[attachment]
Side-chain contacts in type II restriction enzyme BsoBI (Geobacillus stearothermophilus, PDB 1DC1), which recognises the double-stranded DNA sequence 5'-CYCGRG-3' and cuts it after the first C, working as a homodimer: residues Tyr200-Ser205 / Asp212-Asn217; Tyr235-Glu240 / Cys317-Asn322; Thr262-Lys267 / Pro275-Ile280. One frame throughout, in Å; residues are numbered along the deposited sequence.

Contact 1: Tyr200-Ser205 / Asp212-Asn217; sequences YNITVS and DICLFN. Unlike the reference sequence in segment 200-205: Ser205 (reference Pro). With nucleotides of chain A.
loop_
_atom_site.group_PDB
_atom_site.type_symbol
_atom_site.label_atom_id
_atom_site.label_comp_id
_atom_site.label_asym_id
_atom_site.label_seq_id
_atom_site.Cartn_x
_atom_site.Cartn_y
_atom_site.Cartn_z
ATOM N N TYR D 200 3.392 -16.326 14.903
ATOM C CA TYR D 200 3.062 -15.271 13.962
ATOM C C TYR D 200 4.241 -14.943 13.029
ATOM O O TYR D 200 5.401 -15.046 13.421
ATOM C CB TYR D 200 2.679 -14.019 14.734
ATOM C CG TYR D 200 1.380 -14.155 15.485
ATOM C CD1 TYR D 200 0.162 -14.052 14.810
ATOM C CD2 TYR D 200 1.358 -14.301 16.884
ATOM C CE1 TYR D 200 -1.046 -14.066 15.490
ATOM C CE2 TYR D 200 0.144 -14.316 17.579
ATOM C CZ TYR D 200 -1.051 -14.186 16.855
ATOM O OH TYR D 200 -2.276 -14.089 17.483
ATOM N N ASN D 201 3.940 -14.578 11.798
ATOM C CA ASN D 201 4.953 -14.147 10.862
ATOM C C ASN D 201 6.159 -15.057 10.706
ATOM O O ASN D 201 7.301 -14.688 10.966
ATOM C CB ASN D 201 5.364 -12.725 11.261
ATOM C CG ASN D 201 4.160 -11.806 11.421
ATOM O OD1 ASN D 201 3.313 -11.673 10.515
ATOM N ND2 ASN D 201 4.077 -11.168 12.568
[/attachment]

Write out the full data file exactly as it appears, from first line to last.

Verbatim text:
Side-chain contacts in type II restriction enzyme BsoBI (Geobacillus stearothermophilus, PDB 1DC1), which recognises the double-stranded DNA sequence 5'-CYCGRG-3' and cuts it after the first C, working as a homodimer: residues Tyr200-Ser205 / Asp212-Asn217; Tyr235-Glu240 / Cys317-Asn322; Thr262-Lys267 / Pro275-Ile280. One frame throughout, in Å; residues are numbered along the deposited sequence.

Contact 1: Tyr200-Ser205 / Asp212-Asn217; sequences YNITVS and DICLFN. Unlike the reference sequence in segment 200-205: Ser205 (reference Pro). With nucleotides of chain A.
loop_
_atom_site.group_PDB
_atom_site.type_symbol
_atom_site.label_atom_id
_atom_site.label_comp_id
_atom_site.label_asym_id
_atom_site.label_seq_id
_atom_site.Cartn_x
_atom_site.Cartn_y
_atom_site.Cartn_z
ATOM N N TYR D 200 3.392 -16.326 14.903
ATOM C CA TYR D 200 3.062 -15.271 13.962
ATOM C C TYR D 200 4.241 -14.943 13.029
ATOM O O TYR D 200 5.401 -15.046 13.421
ATOM C CB TYR D 200 2.679 -14.019 14.734
ATOM C CG TYR D 200 1.380 -14.155 15.485
ATOM C CD1 TYR D 200 0.162 -14.052 14.810
ATOM C CD2 TYR D 200 1.358 -14.301 16.884
ATOM C CE1 TYR D 200 -1.046 -14.066 15.490
ATOM C CE2 TYR D 200 0.144 -14.316 17.579
ATOM C CZ TYR D 200 -1.051 -14.186 16.855
ATOM O OH TYR D 200 -2.276 -14.089 17.483
ATOM N N ASN D 201 3.940 -14.578 11.798
ATOM C CA ASN D 201 4.953 -14.147 10.862
ATOM C C ASN D 201 6.159 -15.057 10.706
ATOM O O ASN D 201 7.301 -14.688 10.966
ATOM C CB ASN D 201 5.364 -12.725 11.261
ATOM C CG ASN D 201 4.160 -11.806 11.421
ATOM O OD1 ASN D 201 3.313 -11.673 10.515
ATOM N ND2 ASN D 201 4.077 -11.168 12.568